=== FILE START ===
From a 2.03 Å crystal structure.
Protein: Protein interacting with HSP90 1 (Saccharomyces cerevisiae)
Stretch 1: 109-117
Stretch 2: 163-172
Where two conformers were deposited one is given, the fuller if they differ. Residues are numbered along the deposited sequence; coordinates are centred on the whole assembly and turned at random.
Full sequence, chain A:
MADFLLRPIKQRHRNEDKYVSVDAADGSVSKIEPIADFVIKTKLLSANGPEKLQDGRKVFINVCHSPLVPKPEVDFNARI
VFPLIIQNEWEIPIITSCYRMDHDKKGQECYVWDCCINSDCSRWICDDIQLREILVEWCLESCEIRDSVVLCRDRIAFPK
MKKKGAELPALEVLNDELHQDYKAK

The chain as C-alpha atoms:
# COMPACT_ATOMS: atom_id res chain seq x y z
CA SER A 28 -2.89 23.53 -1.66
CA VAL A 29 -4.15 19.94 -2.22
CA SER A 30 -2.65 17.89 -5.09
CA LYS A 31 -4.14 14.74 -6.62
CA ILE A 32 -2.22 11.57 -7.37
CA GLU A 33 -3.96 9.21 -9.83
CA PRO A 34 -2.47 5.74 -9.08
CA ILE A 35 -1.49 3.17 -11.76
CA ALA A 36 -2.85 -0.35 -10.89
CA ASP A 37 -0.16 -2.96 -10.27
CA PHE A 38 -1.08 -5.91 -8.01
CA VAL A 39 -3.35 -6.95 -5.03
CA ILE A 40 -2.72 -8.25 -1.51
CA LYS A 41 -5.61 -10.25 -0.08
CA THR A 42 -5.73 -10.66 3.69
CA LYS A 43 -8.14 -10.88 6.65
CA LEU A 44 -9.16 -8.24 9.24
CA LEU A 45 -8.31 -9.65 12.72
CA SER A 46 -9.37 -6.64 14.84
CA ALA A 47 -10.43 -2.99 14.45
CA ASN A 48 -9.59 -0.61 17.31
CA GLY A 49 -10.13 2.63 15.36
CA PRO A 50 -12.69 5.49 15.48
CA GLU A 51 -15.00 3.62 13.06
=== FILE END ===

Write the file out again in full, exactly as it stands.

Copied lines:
From a 2.03 Å crystal structure.
Protein: Protein interacting with HSP90 1 (Saccharomyces cerevisiae)
Stretch 1: 109-117
Stretch 2: 163-172
Where two conformers were deposited one is given, the fuller if they differ. Residues are numbered along the deposited sequence; coordinates are centred on the whole assembly and turned at random.
Full sequence, chain A:
MADFLLRPIKQRHRNEDKYVSVDAADGSVSKIEPIADFVIKTKLLSANGPEKLQDGRKVFINVCHSPLVPKPEVDFNARI
VFPLIIQNEWEIPIITSCYRMDHDKKGQECYVWDCCINSDCSRWICDDIQLREILVEWCLESCEIRDSVVLCRDRIAFPK
MKKKGAELPALEVLNDELHQDYKAK

The chain as C-alpha atoms:
# COMPACT_ATOMS: atom_id res chain seq x y z
CA SER A 28 -2.89 23.53 -1.66
CA VAL A 29 -4.15 19.94 -2.22
CA SER A 30 -2.65 17.89 -5.09
CA LYS A 31 -4.14 14.74 -6.62
CA ILE A 32 -2.22 11.57 -7.37
CA GLU A 33 -3.96 9.21 -9.83
CA PRO A 34 -2.47 5.74 -9.08
CA ILE A 35 -1.49 3.17 -11.76
CA ALA A 36 -2.85 -0.35 -10.89
CA ASP A 37 -0.16 -2.96 -10.27
CA PHE A 38 -1.08 -5.91 -8.01
CA VAL A 39 -3.35 -6.95 -5.03
CA ILE A 40 -2.72 -8.25 -1.51
CA LYS A 41 -5.61 -10.25 -0.08
CA THR A 42 -5.73 -10.66 3.69
CA LYS A 43 -8.14 -10.88 6.65
CA LEU A 44 -9.16 -8.24 9.24
CA LEU A 45 -8.31 -9.65 12.72
CA SER A 46 -9.37 -6.64 14.84
CA ALA A 47 -10.43 -2.99 14.45
CA ASN A 48 -9.59 -0.61 17.31
CA GLY A 49 -10.13 2.63 15.36
CA PRO A 50 -12.69 5.49 15.48
CA GLU A 51 -15.00 3.62 13.06